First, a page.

The VC, for her part, tried to take a deep dive into the problem. Along with her team, Sosale studied global benchmarks of accelerator and incubator and seed programmes within larger funds, standalone seed funds and tried to gather best practices. She reached out to founders who had been through such programmes to understand their takeaways and expectations while pitching to institutional VCs. The insight was startling. Seed funds, she discovered, are unable to provide the network strength, follow-on capital, and seed-to-growth experience an institutional VC can, especially when the founders need it the most during the initial months.

Fast forward to 2021. A year into the pandemic, Sosale comes up a much loaded version of ‘Fast Forward’, which packs a punch as well as high-octane speed. Take a look at some of the one-of-its-kind features of the seed funding programme: All digital applications for seed funding will receive a response within a week, a term sheet within 14 days, funding within 30 days, and a transparent term sheet uploaded on the site. The icing on the cake, however, is the fact that ‘Fast Forward’ brings together 15 VCs from various funds such as Ankur Capital, Enzia, Eximius, Inflection Point, Multiply and Spiral Ventures. While WaterBridge Ventures will be the lead investor with up to $500k, other VCs will pool in more capital to enable the founders to raise larger and faster scale rounds. “This construct allows founders to apply via a single online application and raise a $1 million seed round with an ecosystem of VCs,” says Sosale in an exclusive interview with Forbes India. Edited excerpts:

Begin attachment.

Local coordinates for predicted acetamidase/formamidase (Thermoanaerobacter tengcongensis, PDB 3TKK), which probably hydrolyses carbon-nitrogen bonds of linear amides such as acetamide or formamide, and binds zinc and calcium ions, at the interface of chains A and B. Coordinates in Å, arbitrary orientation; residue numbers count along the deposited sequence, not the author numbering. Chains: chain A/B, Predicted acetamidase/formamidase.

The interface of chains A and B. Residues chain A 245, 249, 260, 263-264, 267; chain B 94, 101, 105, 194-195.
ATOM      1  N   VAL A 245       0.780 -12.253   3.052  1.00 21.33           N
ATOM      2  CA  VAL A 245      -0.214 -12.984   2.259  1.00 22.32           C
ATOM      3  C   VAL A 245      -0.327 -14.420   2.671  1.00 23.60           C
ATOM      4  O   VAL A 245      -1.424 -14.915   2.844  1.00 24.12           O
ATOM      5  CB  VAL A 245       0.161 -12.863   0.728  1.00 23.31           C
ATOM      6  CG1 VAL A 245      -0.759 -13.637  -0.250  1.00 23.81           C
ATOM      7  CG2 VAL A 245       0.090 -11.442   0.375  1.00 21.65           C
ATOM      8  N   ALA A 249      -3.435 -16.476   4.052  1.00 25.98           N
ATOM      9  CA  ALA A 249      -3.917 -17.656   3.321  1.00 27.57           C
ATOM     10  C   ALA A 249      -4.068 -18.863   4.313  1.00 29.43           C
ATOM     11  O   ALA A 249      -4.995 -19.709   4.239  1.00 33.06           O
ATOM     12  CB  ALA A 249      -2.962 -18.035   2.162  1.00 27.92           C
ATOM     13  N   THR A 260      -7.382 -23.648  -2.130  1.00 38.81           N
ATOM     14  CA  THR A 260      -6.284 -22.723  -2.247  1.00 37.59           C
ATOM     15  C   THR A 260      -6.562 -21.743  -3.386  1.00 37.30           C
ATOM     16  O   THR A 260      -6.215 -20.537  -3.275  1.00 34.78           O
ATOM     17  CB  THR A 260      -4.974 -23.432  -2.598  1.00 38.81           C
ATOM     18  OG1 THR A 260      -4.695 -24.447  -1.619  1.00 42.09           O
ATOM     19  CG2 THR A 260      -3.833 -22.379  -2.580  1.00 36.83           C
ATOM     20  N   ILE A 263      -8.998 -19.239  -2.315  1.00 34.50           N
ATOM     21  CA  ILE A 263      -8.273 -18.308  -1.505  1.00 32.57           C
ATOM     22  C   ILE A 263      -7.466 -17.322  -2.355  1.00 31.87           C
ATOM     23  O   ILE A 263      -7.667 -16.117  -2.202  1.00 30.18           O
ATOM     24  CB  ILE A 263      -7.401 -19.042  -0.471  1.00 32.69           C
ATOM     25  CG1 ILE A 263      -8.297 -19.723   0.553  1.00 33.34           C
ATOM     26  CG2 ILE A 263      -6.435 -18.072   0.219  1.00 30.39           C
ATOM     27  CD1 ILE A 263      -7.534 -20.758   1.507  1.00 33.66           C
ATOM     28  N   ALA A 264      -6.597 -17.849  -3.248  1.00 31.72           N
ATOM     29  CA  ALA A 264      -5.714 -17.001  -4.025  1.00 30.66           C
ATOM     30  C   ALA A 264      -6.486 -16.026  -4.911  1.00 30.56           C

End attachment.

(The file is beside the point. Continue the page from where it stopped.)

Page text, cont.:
Q. What was the trigger for 15 VC funds to come together and roll out a unique seed funding programme?